Its been 3 work days since I came back from the TMR course. I’ve been trialing it out with many of my kiddos. Its definitely taking less time to do the assessment of the 7 positions and to determine which is the hard vs. easy side for each motion. I do get consistent improvement in mobility by doing the TMR method. I am still waiting to see the functional changes before I know whether this is going to be a new tool in my toolbox or not. I plan to do some videotaping in order to look at the subtle changes that may be occurring.

The TMR treatment approach has many counter-intuitive components. You work into the “easy” side, rather than stretch or strengthen the weak or short side. For example, I see a 15 year-old with significant deformity of his back. He could shift to his left side, but not onto his right hip. After several minutes of exaggerating the shift to the left he was then able to shift to the right. He was also able to sit up much taller afterwords. I take back that I haven’t had functional changes, because this boy did have immediately better posture. I’m looking forward to seeing him again tomorrow!

I was armed with many good metaphors from the creator of the method that has helped a great deal in describing to parents this new approach. They have all been pretty excited to try something new, especially the parents who have had their kids in therapy for a while. One of these metaphors is that if you were trying to loosen a knot in a rope or a tangled necklace, you wouldn’t pull it tighter. Instead you would slacken it first to get it untied.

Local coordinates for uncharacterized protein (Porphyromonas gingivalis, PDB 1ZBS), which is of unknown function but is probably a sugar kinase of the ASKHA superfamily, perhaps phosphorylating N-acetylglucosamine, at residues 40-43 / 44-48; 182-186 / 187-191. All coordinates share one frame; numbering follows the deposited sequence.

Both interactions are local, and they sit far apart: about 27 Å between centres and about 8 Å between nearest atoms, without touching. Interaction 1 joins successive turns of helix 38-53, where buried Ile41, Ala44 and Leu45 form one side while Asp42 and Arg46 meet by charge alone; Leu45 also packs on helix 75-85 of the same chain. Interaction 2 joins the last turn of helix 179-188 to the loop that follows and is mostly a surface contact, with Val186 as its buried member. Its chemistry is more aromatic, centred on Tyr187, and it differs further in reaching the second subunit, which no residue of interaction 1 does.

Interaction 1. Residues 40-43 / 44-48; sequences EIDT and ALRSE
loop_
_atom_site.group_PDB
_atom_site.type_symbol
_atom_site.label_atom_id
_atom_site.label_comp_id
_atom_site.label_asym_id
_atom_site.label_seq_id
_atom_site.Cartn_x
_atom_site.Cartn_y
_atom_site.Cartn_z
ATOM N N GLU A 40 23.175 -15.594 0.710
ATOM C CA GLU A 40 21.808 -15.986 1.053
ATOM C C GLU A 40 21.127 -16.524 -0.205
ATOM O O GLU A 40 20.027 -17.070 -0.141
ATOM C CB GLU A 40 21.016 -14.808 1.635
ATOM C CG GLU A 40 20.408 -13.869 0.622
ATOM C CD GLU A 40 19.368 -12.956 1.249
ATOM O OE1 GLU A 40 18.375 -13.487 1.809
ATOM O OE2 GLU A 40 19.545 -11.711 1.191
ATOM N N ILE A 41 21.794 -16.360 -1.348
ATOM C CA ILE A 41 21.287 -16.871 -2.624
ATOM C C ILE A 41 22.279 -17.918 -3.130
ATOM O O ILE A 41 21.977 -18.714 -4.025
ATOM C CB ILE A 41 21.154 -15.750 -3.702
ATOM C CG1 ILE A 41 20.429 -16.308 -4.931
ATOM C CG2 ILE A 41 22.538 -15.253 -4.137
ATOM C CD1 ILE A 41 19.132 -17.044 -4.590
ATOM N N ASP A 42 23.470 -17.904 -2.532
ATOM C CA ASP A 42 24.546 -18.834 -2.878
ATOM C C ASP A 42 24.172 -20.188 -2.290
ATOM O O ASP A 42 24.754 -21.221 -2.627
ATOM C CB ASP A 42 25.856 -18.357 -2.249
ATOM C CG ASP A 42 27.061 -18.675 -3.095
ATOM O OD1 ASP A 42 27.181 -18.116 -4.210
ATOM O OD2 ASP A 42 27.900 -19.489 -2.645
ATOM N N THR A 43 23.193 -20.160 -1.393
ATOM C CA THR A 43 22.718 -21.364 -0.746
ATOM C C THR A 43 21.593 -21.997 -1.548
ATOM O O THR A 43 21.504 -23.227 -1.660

I have sent many parents home with new homework this week. Its nice to be able to give them homework that is as simple as snuggle your child in a specific position. I’m not adding more work to their day, just asking them to do therapeutic positioning when they’re hanging out with their child.

2 replies
    • jonikidpt
      jonikidpt says:

      Thank you so much for this question and opportunity to reflect on this blog post! TMR has been completely practice altering for me. I use it with every child and every diagnosis. I thought I was a pretty good PT for the first 10 years of practice, but the speed of change my kids make once I incorporated TMR into my practice has been mind blowing over the second decade as a Pediatric PT. It still can surprise me to this day. The concepts are woven into my book, Turn Stumbling Blocks Into Building Blocks, and I have been able to contribute to the evolution of the approach. I highly recommend every PT to take the courses and learn more.


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